MUMBAI: Amid bird flu scare, dead crows have triggered panic in areas of Deonar and Chembur. Soon after the reports of the dead crows found in Chembur on Sunday afternoon testing positive for Avian Influenza, residents of Chembur and Deonar have complained of more dead crows in their vicinity.
Residents of these areas claim carcasses of dead crows lying in the vicinity and they have no clue what to do and who will dispose of these dead birds.
On Monday afternoon, two crows were found dead in the compound of Saras Baug near Anushakti Nagar in Deonar. In wake of bird flu alerts across the country, none of the residents ventured near the spot to even verify, locals said.
Ronnie Bhaumik, resident of Saras Baug said people even feared to click pictures of the dead birds for record/ evidence to show the BMC. "Panic has gripped the locality. However the bigger concern here is that we are clueless whom to approach, some of the residents even tried to contact BMC. The carcasses are lying in the compound and need to be disposed off."
Bhaumik added, "None of us is sure if the two birds died of H5N1 infection (Avian Influenza). However, that possibility cannot be ruled out, this has spread fear in the area. We need to know whom to approach for help."
Another resident has claimed that on Monday around four to five carcasses of crows were found in Mahul area.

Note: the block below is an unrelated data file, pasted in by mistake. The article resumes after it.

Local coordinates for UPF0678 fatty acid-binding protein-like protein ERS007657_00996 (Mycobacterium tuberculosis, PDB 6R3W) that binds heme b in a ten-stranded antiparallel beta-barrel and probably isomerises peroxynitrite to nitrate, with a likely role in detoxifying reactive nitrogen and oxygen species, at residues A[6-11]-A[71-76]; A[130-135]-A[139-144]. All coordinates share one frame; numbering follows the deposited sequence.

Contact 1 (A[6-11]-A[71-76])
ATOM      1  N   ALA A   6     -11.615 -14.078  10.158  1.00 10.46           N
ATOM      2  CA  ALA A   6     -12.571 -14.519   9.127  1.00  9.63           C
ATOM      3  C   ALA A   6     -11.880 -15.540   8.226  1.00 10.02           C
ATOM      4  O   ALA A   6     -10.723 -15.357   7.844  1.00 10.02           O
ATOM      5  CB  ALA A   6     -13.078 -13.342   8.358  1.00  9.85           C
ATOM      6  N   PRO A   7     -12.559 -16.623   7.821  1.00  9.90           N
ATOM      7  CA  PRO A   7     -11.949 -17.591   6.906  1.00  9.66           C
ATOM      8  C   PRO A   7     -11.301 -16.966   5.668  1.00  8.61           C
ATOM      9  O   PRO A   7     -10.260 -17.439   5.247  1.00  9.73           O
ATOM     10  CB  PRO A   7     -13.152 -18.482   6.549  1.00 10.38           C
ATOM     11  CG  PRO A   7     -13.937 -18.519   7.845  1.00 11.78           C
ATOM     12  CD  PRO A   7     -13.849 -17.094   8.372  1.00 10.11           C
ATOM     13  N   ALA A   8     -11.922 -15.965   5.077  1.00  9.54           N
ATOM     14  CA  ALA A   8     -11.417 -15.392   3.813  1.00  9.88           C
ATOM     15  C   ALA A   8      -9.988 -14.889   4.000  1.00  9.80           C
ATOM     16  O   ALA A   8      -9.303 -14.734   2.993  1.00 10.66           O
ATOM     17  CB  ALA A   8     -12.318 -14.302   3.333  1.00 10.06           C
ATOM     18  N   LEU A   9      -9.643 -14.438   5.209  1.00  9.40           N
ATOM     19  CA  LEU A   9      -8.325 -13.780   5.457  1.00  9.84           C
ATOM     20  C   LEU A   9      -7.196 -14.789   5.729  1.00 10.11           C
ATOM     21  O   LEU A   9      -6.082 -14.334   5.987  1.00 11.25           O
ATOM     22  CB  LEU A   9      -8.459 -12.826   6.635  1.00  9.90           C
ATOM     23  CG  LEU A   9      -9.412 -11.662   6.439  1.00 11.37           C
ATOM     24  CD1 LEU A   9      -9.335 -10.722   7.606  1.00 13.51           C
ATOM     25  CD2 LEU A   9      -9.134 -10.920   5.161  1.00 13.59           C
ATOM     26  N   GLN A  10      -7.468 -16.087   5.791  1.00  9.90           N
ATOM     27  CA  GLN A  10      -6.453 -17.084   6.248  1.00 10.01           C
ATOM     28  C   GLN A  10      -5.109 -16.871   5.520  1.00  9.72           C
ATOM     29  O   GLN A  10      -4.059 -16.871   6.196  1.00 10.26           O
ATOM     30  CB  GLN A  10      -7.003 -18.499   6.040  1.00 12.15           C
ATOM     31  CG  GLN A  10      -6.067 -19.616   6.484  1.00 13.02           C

Bird flu cases have been confirmed in Mumbai city and Thane as some samples of dead crows and birds from the region have tested positive for avian influenza on Monday. As many as 11 crows were found dead in Mumbai's Chembur area on Sunday. Before that 13 birds had died in Thane. The Thane Municipal Corporation (TMC) has set-up a control room and has appealed to people to promptly report any case of bird deaths in the city. However, BMC is yet to come out with any such advisory of bird flu dedicated control room to assist residents leaving them clueless.
A BMC official said that the area where the crows were found dead on Sunday afternoon is known to be a "highly polluted" area. "The carcasses of two of the 11 crows found dead did test positive for Avian influenza, however, with dumping ground around and Mahul-Trombay industrial area nearby, dead birds due to pollution can be possible too. Currently, pollution is on a rise in Mumbai. In winter, pollution increases. Let's not jump to a conclusion without evidence and spread panic."